Thanks you Jason.  I had a great time talking with you.  I’ve played The Great Heartland Hauling Company and I look forward to getting it in my hands. I’ll keep checking back with you on what you have in the que.

Readers, I appreciate you joining me again for another conversation.  I’m interested to hear what you have to say about this interview or any other post here at Go Forth And Game.

Thanks and come back soon,

Tom G

After a hard day of fighting the forces of EVIL!, La Máscara Azul y Rojo relaxes with a rousing game of GHHC.


Under The Microscope – Dungeon Heroes by Crash Games

Under The Microscope – Dungeon Heroes

Designed by Michael Coe
Published by Crash Games

Abstract:  Dungeon Heroes is a two player dungeon crawl with a bit of strategy.  The Heroes, each with a unique ability, are attempting to capture three treasures.  The Dungeon Lord, using traps and monsters, is trying to kill the Heroes.  It’s fun and best of all, lasts about 30 minutes.

Materials & Methods: Components
This is a preview copy of a game that is currently in a Kickstarter campaign.  The components are not what they will be when the game is released.
That being said I’ll go over them as they currently stand.
The game is made up of a game board with two-sided, a Heroes side and a Dungeon Lord’s side.  Between them is a grid of squares.
There are 4 Heroes – the Warrior, the Wizard, the Cleric/Healer, the Rogue.  The Warrior is the only Hero that can kill monsters.  He does this by moving onto a space containing a monster.  The Wizard has two abilities.  He can move diagonally and he can flip/reveal any tile on the board.  The Healer heals any adjacent Hero or herself by two hit points.  The Rogue disarms traps.  Each is represented by a die that represents the Hero’s hit points.  Warrior is a d10.  The Rogue is a d6.  The Healer is a d8.  The Wizard is a d4.
There are tiles that the Dungeon Lord places each turn.  These are a mix of traps and monsters.

There are two phases to the game – the Passive and Aggressive.  The Passive phase occurs first.  Each turn the Dungeon Lord places four tiles and the Heroes take four actions.  The game begins with the Dungeon Lord placing four tiles face down anywhere he likes.  The Heroes then take a turn made up of four actions.   A Hero may only take two actions per turn.  These actions can be a mix of movement or abilities. These turns continue until the Dungeon Lord has placed all the tiles.  Then the Aggressive Phase begins. The monster tiles are replaced with tokens and are now moved by the Dungeon Lord.  The monsters will attack the Heroes when able.  Play proceeds until all the treasures are captured by the Heroes or they are all dead.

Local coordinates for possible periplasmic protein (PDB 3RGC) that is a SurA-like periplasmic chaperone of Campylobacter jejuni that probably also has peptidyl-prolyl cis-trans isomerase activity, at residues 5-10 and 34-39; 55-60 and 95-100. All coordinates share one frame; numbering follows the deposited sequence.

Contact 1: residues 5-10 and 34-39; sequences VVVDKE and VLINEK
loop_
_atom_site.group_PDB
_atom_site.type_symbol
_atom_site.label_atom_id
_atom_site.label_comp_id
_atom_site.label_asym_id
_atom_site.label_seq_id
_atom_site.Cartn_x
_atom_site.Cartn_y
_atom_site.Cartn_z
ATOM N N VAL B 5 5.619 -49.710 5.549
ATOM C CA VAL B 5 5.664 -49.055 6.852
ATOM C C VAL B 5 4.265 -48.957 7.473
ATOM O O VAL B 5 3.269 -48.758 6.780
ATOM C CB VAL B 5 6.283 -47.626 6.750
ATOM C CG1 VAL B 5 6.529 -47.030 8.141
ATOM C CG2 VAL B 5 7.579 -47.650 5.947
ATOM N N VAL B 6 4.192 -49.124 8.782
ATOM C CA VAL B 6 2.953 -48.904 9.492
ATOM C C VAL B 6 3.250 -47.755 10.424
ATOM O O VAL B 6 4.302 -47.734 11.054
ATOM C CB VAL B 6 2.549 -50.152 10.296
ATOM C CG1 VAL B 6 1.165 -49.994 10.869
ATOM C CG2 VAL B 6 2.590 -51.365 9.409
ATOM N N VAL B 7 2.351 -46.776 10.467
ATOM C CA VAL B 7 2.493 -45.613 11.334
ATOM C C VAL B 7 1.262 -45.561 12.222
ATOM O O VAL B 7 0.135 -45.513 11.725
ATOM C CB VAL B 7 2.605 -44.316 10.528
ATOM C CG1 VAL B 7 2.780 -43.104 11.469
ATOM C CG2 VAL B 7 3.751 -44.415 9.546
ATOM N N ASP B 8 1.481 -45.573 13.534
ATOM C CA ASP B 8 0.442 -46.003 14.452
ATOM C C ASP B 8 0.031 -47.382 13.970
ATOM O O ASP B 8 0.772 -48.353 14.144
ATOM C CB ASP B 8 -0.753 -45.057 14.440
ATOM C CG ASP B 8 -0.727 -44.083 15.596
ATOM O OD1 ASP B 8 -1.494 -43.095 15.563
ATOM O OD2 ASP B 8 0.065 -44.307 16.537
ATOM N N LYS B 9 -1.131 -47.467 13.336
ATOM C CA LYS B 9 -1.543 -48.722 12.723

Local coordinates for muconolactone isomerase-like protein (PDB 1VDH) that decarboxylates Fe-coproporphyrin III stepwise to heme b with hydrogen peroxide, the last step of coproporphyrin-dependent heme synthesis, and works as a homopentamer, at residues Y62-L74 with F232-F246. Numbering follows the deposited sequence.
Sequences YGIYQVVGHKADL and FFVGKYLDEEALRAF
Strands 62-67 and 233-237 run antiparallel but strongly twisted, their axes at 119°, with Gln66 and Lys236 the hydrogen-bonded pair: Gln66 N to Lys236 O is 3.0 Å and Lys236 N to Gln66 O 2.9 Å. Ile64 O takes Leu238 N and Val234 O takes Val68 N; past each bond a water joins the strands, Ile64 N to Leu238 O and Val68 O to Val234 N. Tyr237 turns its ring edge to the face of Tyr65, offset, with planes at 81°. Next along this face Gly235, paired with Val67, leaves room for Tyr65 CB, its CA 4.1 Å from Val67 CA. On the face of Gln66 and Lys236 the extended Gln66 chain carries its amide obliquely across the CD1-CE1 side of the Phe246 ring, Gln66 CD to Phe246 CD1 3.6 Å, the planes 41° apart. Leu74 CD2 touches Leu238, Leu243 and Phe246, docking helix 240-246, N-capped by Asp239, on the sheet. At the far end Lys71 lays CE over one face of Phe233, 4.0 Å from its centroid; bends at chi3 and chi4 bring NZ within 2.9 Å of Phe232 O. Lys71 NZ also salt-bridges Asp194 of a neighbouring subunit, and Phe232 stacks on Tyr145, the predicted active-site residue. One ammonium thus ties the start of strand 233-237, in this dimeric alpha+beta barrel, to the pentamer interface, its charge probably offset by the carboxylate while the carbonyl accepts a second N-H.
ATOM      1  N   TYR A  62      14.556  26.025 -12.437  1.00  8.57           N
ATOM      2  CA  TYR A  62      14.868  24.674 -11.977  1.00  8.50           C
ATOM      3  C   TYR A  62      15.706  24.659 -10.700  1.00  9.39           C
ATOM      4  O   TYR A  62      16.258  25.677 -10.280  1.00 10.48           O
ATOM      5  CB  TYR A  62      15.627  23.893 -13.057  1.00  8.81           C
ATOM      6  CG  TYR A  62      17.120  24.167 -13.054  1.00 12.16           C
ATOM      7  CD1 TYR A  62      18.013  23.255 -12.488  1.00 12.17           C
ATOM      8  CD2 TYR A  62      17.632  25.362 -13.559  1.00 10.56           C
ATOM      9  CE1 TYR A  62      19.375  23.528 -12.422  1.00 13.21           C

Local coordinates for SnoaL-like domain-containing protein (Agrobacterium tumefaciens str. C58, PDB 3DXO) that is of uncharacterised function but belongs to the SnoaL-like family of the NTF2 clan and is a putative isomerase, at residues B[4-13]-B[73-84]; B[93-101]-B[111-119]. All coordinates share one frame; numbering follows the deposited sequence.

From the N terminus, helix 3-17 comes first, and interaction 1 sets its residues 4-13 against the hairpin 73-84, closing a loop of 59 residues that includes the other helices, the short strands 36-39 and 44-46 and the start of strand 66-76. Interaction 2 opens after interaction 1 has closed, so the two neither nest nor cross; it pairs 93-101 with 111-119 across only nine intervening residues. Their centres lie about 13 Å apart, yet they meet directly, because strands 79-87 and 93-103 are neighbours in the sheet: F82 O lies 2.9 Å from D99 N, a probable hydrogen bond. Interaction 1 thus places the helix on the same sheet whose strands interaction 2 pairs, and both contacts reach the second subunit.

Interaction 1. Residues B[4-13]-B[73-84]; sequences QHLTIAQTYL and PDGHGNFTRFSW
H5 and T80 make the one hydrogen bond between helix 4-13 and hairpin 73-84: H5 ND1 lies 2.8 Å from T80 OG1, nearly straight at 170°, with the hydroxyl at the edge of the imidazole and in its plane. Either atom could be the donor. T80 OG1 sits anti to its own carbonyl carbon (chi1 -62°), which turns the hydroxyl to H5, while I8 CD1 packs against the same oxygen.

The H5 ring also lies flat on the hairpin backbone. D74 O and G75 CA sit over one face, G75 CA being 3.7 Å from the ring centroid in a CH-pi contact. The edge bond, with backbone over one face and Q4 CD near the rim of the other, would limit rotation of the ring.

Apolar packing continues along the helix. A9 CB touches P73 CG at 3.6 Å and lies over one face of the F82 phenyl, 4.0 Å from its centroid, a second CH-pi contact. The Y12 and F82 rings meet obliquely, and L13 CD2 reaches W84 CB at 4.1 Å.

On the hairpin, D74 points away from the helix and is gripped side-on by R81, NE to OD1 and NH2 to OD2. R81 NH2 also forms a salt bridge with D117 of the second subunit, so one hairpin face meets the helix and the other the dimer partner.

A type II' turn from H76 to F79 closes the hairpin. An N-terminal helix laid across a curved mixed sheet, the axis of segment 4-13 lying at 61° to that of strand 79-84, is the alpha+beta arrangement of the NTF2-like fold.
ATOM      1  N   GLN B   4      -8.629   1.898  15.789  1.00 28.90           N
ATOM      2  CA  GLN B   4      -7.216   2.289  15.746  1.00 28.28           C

The first thing I will say about Dungeon Heroes is that it lives up to its tagline “The Lunch Time Dungeon Crawl”.  The game is teachable in 5 minutes.  It lasts less than 45 minutes, more often than not less than 30 minutes. In that thirty minutes you get the feel of its bigger, more labor intensive dungeon crawl cousins.  The Hero player gets to kill monsters, cast spells, and find treasures.  The Dungeon Lord gets to ‘build’ the dungeon and prevent the Heroes from stealing his stuff. It is accessible to a wide age range.  While the current version of the rules need refinement (it is a playtest version), they are easily understood and I’m sure that the final version will be smooth.  Having said that, my 10-year-old son loves this game.  He has already started creating hacks and maps for the game for different dungeon styles.  One aspect of the game that is not mentioned in the rules is that it can be played solo.  All you have to do is shuffle the Dungeon Lord tiles face down and place them that way.  The dungeon remains a mystery until a tile is revealed.  This is how I played the first time and it is enjoyable. The Kickstarter campaign is up and running.  You can find it here.  The backer incentives are pretty nice.  There are two planned expansions that will include new heroes and/or monsters.  Stretch goals include meeples/tokens for the heroes and monsters.  The entry-level price is $25.  This is a reasonable price for what I’m anticipating in the final game.  For $40 you will get the two expansions, The Dragon & The Damsel and Lords of The Undead.  Not too bad.

Results – Final thoughts on Dungeon Heroes.
I like this game quite a bit.  It is a good dungeon crawl for when you don’t have 2-3 hours to devote to the game.  It’s a good filler game for two people.  You will get a good flavor of a fantasy rpg without the huge investment of time.

I give Dungeon Heroes 4 microscopes for replayability. The different tiles can be arranged in so many ways you don’t have to play the same game twice.
I can’t comment on the production of the final game as it is not available yet.

I give the game 2.5 microscopes for depth.  The game is relatively light but does have some strategy and tactics as each player has to try to figure out what the other is planning.

I give Dungeon Heroes 2.5 microscopes for ‘Haunt Factor’.  I enjoyed the game and wanted to play it again immediately (and did).  But it didn’t follow me around for very long.

Finally I give the game 4 microscopes for ‘Fun-density’. As I mentioned, the game takes 5 minutes to teach and 30 minutes or less to play.  It gives a solid dungeon crawl experience on top of that. The amount of enjoyment in proportion to the time investment is high.

Special visiting scientist’s comments and rating:

My son says ‘It is a quick, fun little game.  I give it a 3 out of 5.’

Microscope Rating:

13 out of 20 Microscopes